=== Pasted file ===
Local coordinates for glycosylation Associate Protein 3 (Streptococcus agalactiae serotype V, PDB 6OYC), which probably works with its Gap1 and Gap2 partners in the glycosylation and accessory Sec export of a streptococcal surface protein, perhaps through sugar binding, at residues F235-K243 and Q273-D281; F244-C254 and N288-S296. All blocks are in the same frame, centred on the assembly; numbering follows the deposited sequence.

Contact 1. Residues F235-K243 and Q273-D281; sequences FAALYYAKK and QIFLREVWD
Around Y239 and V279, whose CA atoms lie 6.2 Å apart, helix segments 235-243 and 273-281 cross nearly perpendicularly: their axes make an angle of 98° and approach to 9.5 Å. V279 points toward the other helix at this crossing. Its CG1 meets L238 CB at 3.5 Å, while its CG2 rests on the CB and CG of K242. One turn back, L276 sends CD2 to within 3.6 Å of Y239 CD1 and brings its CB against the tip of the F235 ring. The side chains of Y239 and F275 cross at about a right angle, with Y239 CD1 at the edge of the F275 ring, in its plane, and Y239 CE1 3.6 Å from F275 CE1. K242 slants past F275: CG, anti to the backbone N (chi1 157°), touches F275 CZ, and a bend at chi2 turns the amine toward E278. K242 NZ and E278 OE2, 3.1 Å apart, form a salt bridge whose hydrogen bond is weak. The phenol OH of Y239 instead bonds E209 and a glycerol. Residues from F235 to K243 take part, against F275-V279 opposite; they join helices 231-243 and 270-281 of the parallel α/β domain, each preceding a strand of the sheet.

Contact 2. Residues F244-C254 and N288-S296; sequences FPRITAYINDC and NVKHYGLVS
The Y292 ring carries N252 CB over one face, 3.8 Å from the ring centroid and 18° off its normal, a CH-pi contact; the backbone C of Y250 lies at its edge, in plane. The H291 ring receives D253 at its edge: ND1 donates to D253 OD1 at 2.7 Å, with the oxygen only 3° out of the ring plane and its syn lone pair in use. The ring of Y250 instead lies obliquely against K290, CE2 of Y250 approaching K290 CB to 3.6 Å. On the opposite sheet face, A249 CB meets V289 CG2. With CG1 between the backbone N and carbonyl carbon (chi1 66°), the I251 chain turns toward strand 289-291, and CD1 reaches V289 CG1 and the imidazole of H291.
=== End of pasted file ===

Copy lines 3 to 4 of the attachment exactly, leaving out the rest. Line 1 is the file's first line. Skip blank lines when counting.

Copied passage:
Around Y239 and V279, whose CA atoms lie 6.2 Å apart, helix segments 235-243 and 273-281 cross nearly perpendicularly: their axes make an angle of 98° and approach to 9.5 Å. V279 points toward the other helix at this crossing. Its CG1 meets L238 CB at 3.5 Å, while its CG2 rests on the CB and CG of K242. One turn back, L276 sends CD2 to within 3.6 Å of Y239 CD1 and brings its CB against the tip of the F235 ring. The side chains of Y239 and F275 cross at about a right angle, with Y239 CD1 at the edge of the F275 ring, in its plane, and Y239 CE1 3.6 Å from F275 CE1. K242 slants past F275: CG, anti to the backbone N (chi1 157°), touches F275 CZ, and a bend at chi2 turns the amine toward E278. K242 NZ and E278 OE2, 3.1 Å apart, form a salt bridge whose hydrogen bond is weak. The phenol OH of Y239 instead bonds E209 and a glycerol. Residues from F235 to K243 take part, against F275-V279 opposite; they join helices 231-243 and 270-281 of the parallel α/β domain, each preceding a strand of the sheet.

Contact 2. Residues F244-C254 and N288-S296; sequences FPRITAYINDC and NVKHYGLVS